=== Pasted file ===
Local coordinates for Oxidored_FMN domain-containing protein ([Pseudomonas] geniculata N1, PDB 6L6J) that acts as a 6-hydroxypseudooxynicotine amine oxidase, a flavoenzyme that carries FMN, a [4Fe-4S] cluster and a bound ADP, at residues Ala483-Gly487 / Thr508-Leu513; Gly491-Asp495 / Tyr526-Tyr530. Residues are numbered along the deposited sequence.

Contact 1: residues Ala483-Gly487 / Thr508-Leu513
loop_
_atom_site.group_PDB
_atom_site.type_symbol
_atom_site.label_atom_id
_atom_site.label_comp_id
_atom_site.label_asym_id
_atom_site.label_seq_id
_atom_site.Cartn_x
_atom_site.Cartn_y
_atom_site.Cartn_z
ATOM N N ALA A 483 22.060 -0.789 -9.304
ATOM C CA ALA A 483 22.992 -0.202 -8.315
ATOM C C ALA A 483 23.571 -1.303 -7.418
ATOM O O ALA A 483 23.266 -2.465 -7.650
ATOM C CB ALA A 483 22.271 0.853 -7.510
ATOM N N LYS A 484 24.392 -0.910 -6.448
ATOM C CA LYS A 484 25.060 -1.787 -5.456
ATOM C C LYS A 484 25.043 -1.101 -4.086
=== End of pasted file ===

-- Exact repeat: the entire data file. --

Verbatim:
Local coordinates for Oxidored_FMN domain-containing protein ([Pseudomonas] geniculata N1, PDB 6L6J) that acts as a 6-hydroxypseudooxynicotine amine oxidase, a flavoenzyme that carries FMN, a [4Fe-4S] cluster and a bound ADP, at residues Ala483-Gly487 / Thr508-Leu513; Gly491-Asp495 / Tyr526-Tyr530. Residues are numbered along the deposited sequence.

Contact 1: residues Ala483-Gly487 / Thr508-Leu513
loop_
_atom_site.group_PDB
_atom_site.type_symbol
_atom_site.label_atom_id
_atom_site.label_comp_id
_atom_site.label_asym_id
_atom_site.label_seq_id
_atom_site.Cartn_x
_atom_site.Cartn_y
_atom_site.Cartn_z
ATOM N N ALA A 483 22.060 -0.789 -9.304
ATOM C CA ALA A 483 22.992 -0.202 -8.315
ATOM C C ALA A 483 23.571 -1.303 -7.418
ATOM O O ALA A 483 23.266 -2.465 -7.650
ATOM C CB ALA A 483 22.271 0.853 -7.510
ATOM N N LYS A 484 24.392 -0.910 -6.448
ATOM C CA LYS A 484 25.060 -1.787 -5.456
ATOM C C LYS A 484 25.043 -1.101 -4.086